★ Paul Schwartz: Negative Impacts of IMM are too many to list

This retired capital planner has seen plenty of environmental impact reports in his career, and knows a bad project when he sees one.


This opinion piece was originally published in The Union.

 

January 19, 2022


Reading the Draft Environmental Impact Report (DEIR) is an exercise in blocking out and ignoring how terrible this project is.


The negative impacts this project will have on our community are lengthy, requiring 23 bullets in the DEIR (Chapter 2, 2.5 Areas of Known Controversy, Executive Summary). The consultant goes on to offer mitigations for most of the problems the project causes.


All of the mitigations assume Rise Gold is a willing and responsible participant.


All of the mitigations assume Nevada County can provide the oversight, inspectors, expertise, legal support, and diligence to camp at the Idaho Maryland Mine (IMM) seven days a week, 16 hours a day and enforce the mitigations an approval from Nevada County Board of Supervisors (BOS) would commit to.


If we were talking one, two, or three areas to mitigate maybe we could be successful. Canada, British Columbia governing oversight was not successful and they are on the hook for at least $1.4 million in cleanup costs left behind by a bankrupt mining company lead by Ben Mossman.


To approve the project the BOS would have to ignore current guidelines for building height, rezone the property to allow mineral extraction, and allow underground drilling and blasting in addition to approving a number of other permit issues requiring special handling. Special allowances will be needed for grading and development within the 100-foot setback from riparian areas of perennial watercourses and development within areas of steep slopes that are in excess of 30 percent with high erosion potential.


If this project were located in an isolated desert or remote valley there might be a reasonable discussion how to work with the property owner. That’s not the case. The IMM is located in a pristine residential area with some light industrial businesses operating behind closed doors. Although the property carries the scars from a history of heavy industrial activity, you only need to drive by and look at it to know there is a better future for it if we choose wisely. The cumulative impact of the 23 “Areas Of Known Controversy” (Chapter 2, 2.5, Executive Summary DEIR) scream out this is an impossible project to execute with any reasonable measure of success in the real setting at Brunswick and Bennett Streets.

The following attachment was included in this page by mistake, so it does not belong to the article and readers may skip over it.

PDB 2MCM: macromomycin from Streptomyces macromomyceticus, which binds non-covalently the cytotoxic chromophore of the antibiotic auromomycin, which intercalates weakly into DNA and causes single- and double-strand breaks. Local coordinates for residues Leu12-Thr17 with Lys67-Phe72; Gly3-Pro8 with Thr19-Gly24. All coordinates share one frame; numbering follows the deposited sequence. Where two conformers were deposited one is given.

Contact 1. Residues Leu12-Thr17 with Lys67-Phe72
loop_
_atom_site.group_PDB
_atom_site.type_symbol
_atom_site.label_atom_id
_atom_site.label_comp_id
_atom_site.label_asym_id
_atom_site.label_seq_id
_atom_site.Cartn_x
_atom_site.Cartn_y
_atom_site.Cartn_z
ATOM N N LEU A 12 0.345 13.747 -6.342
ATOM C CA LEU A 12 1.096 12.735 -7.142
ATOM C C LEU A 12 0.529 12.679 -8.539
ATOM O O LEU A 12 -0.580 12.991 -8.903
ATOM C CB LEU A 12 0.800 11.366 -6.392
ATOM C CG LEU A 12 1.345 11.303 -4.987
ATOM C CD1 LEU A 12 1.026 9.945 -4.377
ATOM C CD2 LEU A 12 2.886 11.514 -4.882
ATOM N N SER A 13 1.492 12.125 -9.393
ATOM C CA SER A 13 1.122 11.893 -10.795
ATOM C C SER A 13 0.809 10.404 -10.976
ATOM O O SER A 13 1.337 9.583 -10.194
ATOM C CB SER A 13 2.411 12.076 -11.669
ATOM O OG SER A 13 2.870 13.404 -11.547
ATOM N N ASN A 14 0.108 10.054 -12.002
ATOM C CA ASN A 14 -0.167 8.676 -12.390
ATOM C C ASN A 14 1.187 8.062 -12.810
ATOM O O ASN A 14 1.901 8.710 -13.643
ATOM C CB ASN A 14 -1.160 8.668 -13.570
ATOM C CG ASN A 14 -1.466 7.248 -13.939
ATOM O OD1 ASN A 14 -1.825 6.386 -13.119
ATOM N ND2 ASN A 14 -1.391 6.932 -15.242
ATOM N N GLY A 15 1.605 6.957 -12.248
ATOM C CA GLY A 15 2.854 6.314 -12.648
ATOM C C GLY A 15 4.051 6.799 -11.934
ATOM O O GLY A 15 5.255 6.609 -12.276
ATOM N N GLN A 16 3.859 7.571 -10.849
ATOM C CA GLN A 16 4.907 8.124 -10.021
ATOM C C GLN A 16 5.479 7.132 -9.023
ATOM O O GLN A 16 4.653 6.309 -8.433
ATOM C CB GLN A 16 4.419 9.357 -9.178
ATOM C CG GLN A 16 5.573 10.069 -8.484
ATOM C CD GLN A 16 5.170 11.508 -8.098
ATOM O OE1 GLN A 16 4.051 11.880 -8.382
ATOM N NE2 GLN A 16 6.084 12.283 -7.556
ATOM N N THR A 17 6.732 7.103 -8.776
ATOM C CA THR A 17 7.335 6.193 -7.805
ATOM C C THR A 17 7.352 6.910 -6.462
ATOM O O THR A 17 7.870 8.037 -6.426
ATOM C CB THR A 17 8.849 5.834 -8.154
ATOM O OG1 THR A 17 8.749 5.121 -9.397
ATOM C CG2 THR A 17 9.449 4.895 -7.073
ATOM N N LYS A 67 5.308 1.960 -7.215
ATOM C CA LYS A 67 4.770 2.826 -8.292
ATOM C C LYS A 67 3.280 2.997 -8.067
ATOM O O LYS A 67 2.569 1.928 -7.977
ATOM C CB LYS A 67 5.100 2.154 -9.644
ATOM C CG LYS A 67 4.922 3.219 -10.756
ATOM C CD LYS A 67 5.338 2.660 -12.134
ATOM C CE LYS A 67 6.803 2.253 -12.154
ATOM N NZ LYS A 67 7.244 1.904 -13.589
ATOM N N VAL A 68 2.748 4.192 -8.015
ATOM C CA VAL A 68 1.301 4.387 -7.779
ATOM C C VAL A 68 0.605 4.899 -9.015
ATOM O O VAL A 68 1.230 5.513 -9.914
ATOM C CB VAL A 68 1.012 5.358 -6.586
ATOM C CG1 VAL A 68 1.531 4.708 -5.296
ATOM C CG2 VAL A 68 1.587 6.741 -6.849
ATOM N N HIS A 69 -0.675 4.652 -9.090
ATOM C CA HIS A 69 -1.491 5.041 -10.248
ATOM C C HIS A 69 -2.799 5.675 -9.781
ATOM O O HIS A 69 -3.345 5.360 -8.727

The proposal has issues with air pollution and greenhouse gas emissions, noise, lights, dust, vibration, truck traffic, explosions, extreme power requirements, millions of gallons of mine water pumped daily into the South Fork of Wolf Creek, and radical changes to the local topography and scenic vistas to mention about 50% of the “Areas of Known Controversy”.


I suggest we table this proposal and consider a different use for the IMM property. I presented a different vision in a previous opinion piece. Others have suggested a green waste facility. Let’s add a biopower generation plant to turn our green waste and compostable waste into energy to this idea. Another idea I have heard is a drive-in movie theater and outdoor performance venue.


What are your ideas? Surely there are many good ideas for this amazing piece of property that are consistent with our County General Plan, favorable to Grass Valleys sphere of influence, and doesn’t require zoning amendments, variances and special permits. Let’s consider projects that build on our current economy of tourism, green industry, seniors, and recreation.


Paul Schwartz, Grass Valley Resident


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